I’ll say it again, I truly appreciate that you took your contemplations public. I can tell by what you write that you’ve been thrown into a world that its intensity is unknown to you. I write to you consistently because your heart is on your sleeve, and even though you seem to have made up your mind, I feel the doubt in every public utterance you make.
I’ll introduce myself; My name is Tali Shapiro. I’m an Israeli citizen and I just came back from the village of Nabi Salleh in the West Bank and read your latest blog post. I’m an activist that joins the weekly demonstrations in the village. There are weekly demonstrations in many villages. Though it’s a part of a movement for Palestinian human rights, each village wakes to dissent for individual reasons. Nabi Sallah has had its land annexed by the near by Halamish settlement and its water spring closed off from them by military force. Ever since then, they’ve been demonstrating.
Demonstrations in the occupied Palestinian territories come with a heavy price. Whether its the wounded and dead, or the constant harassment. Nabi Saleh has been subject to military closure, houses sprayed with putrid water (another method of “crowd dispersal”), night raids, arrests of activists (regardless of age), and torture which includes threats, beatings and contorted body positioning.
I write to you as I come back from one of these night raids. I live in Tel Aviv by choice. I choose to come to a war zone at night, to witness exactly what is being done in the name of my security:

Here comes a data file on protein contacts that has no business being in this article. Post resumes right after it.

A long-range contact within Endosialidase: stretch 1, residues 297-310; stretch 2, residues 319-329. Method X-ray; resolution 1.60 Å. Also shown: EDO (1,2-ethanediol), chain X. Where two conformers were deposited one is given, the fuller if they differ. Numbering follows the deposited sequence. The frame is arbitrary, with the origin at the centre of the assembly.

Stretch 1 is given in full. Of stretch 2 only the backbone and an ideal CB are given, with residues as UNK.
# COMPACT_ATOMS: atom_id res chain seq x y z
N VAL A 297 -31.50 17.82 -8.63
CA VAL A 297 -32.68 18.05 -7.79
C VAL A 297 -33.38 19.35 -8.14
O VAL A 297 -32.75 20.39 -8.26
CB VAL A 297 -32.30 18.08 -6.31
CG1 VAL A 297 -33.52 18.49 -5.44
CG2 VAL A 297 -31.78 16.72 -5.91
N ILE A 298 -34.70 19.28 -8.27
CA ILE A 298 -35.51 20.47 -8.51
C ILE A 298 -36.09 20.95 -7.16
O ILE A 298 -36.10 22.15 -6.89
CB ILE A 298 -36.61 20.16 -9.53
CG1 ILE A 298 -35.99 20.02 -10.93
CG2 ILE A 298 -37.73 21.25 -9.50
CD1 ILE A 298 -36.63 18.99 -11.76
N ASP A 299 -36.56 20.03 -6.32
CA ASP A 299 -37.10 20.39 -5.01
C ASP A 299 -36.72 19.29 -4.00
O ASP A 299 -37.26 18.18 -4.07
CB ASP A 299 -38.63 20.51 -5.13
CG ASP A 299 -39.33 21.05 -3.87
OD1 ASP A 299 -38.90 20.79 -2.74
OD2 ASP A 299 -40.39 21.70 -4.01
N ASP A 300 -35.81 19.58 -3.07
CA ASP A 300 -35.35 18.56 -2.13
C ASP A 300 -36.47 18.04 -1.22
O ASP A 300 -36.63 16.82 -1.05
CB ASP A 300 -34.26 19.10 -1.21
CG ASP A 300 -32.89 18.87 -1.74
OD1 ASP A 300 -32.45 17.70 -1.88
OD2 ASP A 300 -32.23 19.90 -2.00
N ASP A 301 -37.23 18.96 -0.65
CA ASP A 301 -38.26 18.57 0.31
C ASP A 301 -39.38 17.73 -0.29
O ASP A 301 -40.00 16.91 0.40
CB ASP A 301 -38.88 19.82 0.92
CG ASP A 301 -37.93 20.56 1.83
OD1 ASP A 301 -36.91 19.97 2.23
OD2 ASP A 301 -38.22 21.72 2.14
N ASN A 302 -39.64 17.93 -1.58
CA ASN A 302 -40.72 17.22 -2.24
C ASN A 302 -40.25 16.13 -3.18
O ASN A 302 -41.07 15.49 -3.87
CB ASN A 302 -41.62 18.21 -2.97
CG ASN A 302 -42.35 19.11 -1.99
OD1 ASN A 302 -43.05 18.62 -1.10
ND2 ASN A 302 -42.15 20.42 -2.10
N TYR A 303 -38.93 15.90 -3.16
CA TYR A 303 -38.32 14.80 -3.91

At 3:30 the army invaded the village. We all jumped from our sleeping positions, put on our shoes and rushed to the scene. Incidentally, the “scene” was taking place at the neighbors’. The neighbors are all family, because Nabi Saleh is a small village. By the time we got there, Omar Tamimi, a young man of 20, was already in hand cuffs. His mother, father and sister, running around frantically, yelling in Hebrew and Arabic, trying to understand why their son and brother is being arrested?
As we got there, the soldiers, ranking between Private to Brigadier, their faces painted with camouflage paints, yelled at us to get lost, and when we made it clear that we won’t, they threatened to arrest us. One of the officers called two of his men to have their rifles aimed at us at all times:
“Point your rifles at them all the time. One wrong move, stick a bullet in them.”
I guess now that they have their man they could just leave. But for some reason they entered another neighbor’s house. Some of us followed them inside and I’m still not clear on what they wanted to do there in the first place. Just for the sake of harassment, a military police officer was brought to speak with me, when the soldiers realized I was Israeli. I was officially detained for several minutes, because they arbitrarily decided that it’s illegal for me to be where I was. Fortunately, I’m hardly what they were coming after, so a threat sufficed as they were leaving with Omar Tamimi cuffed and blind-folded in the back seat of a jeep: